The basis for the investors’ interest in Latvia is also its entry into the euro zone, which should happen within five years. It is always more profitable and wiser to invest before a state enters into the European Monetary Union, since prices tend to rise sharply thereafter.
Thus, foreign investment should be the locomotive that can pull out in 2011 the Latvian economy, including real estate market, from the crisis swamps. So far in this regard, Latvia has nothing to boast. It is yet too early to judge how effective was the introduction into circulation of a new mechanism for attracting investment – a residence permit when making certain investments in real estate, banking or manufacturing sector. Relevant amendments to the Immigration Act entered into force on 1 July 2010. Now a program “Residence permit in EU for investments” is only gaining momentum.
According to the Office of Citizenship and Migration, 121 foreigner (55 applicants + 66 family members) received last year a temporary residence permit based on acquiring a large real estate in Latvia; another 30 foreigners – on the basis of deposits to a subordinated capital of Latvian banks, 5 – on the basis of investments in a basic capital of Latvian companies.
It is too little compared with the expected number, but it must be reiterated that the process is just beginning. The Latvian government has not bothered to make any advertising, to explain the provisions of the law or to establish a network of authorized agents for this purpose. Therefore, the information is just coming to potential consumers of the product. Nevertheless, the project can be considered relatively successful, if not 55 but at least 550 real estate transactions with the purpose of obtaining a residence permit will occur a year. So, it is not yet time to consider amendments to the immigration law as a panacea.
However, can the Latvian market offer something interesting for foreign investors today? The answer to this question is unequivocal – yes!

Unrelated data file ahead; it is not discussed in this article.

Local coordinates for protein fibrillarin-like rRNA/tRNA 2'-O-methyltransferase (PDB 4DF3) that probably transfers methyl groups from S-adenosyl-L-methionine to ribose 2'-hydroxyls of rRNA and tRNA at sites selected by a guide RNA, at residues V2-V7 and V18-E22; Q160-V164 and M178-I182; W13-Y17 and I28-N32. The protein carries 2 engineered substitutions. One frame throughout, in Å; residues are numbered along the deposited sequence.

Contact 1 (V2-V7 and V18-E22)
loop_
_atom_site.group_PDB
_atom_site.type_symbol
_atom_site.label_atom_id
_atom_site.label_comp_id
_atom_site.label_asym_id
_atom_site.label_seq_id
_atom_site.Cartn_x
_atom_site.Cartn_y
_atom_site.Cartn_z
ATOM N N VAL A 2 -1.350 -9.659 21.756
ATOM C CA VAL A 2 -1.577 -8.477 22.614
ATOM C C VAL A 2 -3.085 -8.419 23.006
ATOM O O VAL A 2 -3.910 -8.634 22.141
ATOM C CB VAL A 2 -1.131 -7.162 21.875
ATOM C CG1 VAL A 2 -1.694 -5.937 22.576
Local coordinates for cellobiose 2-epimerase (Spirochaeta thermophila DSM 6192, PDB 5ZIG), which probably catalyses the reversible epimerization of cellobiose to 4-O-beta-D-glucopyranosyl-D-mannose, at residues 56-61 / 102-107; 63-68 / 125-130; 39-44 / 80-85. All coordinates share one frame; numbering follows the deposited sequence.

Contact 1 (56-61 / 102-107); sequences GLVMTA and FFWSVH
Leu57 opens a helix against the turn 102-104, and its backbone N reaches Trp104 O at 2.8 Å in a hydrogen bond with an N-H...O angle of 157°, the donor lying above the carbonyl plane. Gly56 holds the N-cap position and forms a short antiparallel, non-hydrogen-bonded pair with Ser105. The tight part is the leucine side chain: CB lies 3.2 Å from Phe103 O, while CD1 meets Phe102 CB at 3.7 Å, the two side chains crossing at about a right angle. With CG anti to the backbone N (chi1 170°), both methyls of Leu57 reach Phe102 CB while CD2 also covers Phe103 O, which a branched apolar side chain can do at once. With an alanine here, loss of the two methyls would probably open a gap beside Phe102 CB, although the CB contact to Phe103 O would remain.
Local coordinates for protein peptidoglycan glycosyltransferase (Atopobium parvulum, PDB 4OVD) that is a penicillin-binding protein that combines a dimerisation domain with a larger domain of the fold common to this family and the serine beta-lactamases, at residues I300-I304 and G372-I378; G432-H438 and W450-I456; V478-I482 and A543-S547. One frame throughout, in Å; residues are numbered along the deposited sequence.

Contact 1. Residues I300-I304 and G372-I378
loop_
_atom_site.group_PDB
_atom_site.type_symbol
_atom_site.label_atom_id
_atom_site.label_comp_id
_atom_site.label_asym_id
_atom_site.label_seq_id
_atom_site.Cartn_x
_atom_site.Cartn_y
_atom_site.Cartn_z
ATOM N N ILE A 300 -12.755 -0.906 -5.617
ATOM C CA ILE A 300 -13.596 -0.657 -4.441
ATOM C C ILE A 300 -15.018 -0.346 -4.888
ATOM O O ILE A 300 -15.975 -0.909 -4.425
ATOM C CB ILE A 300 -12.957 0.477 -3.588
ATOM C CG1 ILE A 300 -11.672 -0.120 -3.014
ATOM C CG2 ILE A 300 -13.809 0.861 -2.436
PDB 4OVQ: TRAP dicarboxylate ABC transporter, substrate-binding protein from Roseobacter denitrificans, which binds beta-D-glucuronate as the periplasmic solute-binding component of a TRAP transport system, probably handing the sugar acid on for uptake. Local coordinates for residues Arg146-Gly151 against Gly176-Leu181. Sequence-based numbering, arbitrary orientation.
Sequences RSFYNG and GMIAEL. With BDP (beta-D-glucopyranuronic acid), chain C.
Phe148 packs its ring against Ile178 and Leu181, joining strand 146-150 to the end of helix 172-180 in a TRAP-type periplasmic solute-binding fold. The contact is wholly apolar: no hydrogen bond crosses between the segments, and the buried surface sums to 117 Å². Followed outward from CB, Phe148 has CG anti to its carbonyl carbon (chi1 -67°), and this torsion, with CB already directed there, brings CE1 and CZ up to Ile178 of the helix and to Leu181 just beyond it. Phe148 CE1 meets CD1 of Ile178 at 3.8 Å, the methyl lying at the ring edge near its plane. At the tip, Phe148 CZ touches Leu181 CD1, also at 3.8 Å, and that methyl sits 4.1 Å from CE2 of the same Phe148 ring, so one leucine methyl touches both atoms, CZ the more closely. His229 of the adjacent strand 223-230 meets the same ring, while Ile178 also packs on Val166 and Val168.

The market of mass-produced apartments is interesting as always for its liquidity and is still underestimated. It certainly does not concern a return to the inflated “bubble” in 2004-2007, when prices reached 2’000 EUR/m2. But calculations show that a ratio of population incomes in relation to real estate prices in Sweden, Spain, UK, USA, and Latvia, the square meter of typical housing in Riga today is undervalued at least by 250 EUR. Taking into consideration that the revenue of the inhabitants of Latvia because of a large proportion of Gray economy are higher than those indicated in the state statistical reports, this potential is even bigger. It seems that the gradual emergence of the domestic market mentioned above, as well as the revival of the mortgage which has already begun in the country, will lead the market of typical housing to the level of adequate market valuation within two or three years.
An interesting situation is developing in the commercial property market. This market has virtually ceased to exist a year ago – investors unwilling to invest in unpromising assets with low profitability left the market. Sellers were not ready to reduce prices, as well. Today, investors are gradually returning, the owners wishing to sell their property are returning to earth – the burden of debt instruments becomes more and more unbearable for them.